In fall 2020, I collaborated with my students on an ensemble work, “Eight Ways In.” By the time that process intersected with the moment of performance, I wasn’t ready to put down some of the content and practices that had built the work. I wanted to develop them, keep them in play, go a bit deeper than my 6-week process had allowed. I asked two of my senior dance major students to continue the work with me, to see what else it held, to take it in a new direction. They agreed, and we started to pare down “Eight Ways In,” reflect on it, build on it, sit with it. The initial idea was to pick up where “Eight Ways In” left off, branching off of a singing duet at the end of the piece. We did do that, but it became something singular- related to “Eight Ways In,” but with a logic and a syntax independent of the original work.
This work became “Coda,” 20-minute duet performed in silence at Hampshire College in February 2020, weeks before the pandemic unsettled so much about our lives as makers, dancers, teachers, students.
I wasn’t aware of it at the time, but this would be the last time my work was publicly performed. It has been seven months. Engagements have been canceled, performances postponed, invitations have been redacted. It has been a de-stabilizing, disorienting stretch of time. During that time Katherine and Sienna, my dear collaborators, graduated from college with degrees in dance. The field in which they find themselves is unrecognizable. These are people who, in a typical year, I might encourage to go to New York. I might tell them to SEE EVERYTHING. Usher at Danspace. Take class from every artist you are interested in. Go to class and meet folks. Sign up for a fieldwork session. Ask an artist or organization if they are looking for administrative assistance. Go to Judson on Monday nights. Find a work/study position. Make work. Hone your application skills by scouring dancenyc for opportunities. None of that advice is helpful this year.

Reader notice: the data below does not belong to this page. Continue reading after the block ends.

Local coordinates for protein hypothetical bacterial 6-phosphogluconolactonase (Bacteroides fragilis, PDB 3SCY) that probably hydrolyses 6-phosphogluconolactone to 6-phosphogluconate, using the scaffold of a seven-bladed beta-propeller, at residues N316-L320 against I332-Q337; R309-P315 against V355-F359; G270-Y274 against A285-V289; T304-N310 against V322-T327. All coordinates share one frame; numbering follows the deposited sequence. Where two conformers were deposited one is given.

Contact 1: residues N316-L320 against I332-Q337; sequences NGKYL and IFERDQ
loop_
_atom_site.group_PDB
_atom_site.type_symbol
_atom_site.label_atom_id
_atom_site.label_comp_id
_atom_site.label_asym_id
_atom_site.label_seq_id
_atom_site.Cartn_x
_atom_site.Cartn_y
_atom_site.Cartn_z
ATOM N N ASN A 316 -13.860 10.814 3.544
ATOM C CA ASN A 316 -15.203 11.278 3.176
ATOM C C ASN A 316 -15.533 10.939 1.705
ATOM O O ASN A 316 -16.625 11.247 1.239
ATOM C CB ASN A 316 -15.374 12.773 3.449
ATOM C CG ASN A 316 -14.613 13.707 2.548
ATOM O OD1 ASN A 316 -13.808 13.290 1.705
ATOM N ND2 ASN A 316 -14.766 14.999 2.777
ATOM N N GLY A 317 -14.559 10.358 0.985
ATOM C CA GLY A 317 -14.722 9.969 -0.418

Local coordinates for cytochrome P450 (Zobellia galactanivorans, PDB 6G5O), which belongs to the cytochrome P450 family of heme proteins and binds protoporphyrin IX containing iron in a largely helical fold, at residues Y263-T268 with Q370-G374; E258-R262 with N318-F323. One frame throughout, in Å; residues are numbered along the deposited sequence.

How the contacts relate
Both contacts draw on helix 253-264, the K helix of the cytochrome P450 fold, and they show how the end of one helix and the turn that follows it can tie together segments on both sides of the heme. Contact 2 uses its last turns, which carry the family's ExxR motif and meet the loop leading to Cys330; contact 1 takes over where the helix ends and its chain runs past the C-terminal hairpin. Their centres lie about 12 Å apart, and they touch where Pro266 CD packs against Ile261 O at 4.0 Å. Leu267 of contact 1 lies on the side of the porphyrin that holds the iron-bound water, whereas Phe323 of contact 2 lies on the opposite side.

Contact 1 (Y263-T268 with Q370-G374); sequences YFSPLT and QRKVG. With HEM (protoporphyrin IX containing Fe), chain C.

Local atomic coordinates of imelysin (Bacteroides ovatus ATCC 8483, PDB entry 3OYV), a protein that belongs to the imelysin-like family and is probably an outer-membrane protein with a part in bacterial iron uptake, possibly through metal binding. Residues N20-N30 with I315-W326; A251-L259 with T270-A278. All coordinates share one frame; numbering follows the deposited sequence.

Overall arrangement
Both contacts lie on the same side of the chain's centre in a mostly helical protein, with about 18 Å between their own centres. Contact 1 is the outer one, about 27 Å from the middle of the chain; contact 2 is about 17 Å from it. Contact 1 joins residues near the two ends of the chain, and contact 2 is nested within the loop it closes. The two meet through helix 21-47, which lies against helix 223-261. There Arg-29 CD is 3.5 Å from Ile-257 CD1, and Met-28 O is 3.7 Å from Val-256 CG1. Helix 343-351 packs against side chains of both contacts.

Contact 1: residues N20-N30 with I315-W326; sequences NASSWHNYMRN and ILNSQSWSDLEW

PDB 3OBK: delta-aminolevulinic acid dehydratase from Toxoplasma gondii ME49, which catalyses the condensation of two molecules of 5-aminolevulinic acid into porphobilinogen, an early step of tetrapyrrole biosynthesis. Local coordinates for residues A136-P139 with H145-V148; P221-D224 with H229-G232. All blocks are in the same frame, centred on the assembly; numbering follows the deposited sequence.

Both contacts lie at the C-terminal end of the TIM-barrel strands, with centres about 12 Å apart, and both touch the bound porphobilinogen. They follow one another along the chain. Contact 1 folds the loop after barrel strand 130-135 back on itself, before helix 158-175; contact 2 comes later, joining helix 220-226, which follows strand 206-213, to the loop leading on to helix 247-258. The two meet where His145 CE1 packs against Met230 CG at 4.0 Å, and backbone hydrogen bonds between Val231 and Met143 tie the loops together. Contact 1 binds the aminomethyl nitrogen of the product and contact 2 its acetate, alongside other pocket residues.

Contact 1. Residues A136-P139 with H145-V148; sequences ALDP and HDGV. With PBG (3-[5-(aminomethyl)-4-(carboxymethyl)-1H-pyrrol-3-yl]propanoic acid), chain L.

Katherine and Sienna recently moved back to the Connecticut River Valley in western Massachusetts, where I live and teach. I invited them to work with me in the studio- to call “Coda” back into our lives and bodies. I knew that our relationship would necessarily shift, as we were no longer in relation to the power structures of academia, and I felt excited about continuing to collaborate with Katherine and Sienna as professionals. There is a force in our work together, something deeply invested and deeply joyous. There is a multi-directional sort of mentorship that comes from working with them. Our work together is athletic, intimate, focused, and tangential at once. I’ll use this space to reflect on the work we do together over the next several weeks.